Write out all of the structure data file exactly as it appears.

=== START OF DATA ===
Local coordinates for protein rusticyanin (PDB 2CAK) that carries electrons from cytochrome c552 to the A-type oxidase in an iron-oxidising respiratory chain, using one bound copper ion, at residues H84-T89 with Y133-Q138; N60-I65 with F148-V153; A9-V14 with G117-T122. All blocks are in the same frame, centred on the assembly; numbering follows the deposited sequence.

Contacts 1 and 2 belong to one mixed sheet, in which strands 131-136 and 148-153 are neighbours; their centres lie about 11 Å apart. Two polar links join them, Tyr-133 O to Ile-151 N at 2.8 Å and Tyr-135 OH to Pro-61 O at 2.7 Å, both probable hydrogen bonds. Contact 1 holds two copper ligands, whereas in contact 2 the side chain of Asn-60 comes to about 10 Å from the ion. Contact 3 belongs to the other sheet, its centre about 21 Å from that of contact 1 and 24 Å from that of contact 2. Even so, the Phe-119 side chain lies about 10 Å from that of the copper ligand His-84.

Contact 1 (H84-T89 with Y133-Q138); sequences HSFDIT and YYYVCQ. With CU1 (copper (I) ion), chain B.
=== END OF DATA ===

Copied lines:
Local coordinates for protein rusticyanin (PDB 2CAK) that carries electrons from cytochrome c552 to the A-type oxidase in an iron-oxidising respiratory chain, using one bound copper ion, at residues H84-T89 with Y133-Q138; N60-I65 with F148-V153; A9-V14 with G117-T122. All blocks are in the same frame, centred on the assembly; numbering follows the deposited sequence.

Contacts 1 and 2 belong to one mixed sheet, in which strands 131-136 and 148-153 are neighbours; their centres lie about 11 Å apart. Two polar links join them, Tyr-133 O to Ile-151 N at 2.8 Å and Tyr-135 OH to Pro-61 O at 2.7 Å, both probable hydrogen bonds. Contact 1 holds two copper ligands, whereas in contact 2 the side chain of Asn-60 comes to about 10 Å from the ion. Contact 3 belongs to the other sheet, its centre about 21 Å from that of contact 1 and 24 Å from that of contact 2. Even so, the Phe-119 side chain lies about 10 Å from that of the copper ligand His-84.

Contact 1 (H84-T89 with Y133-Q138); sequences HSFDIT and YYYVCQ. With CU1 (copper (I) ion), chain B.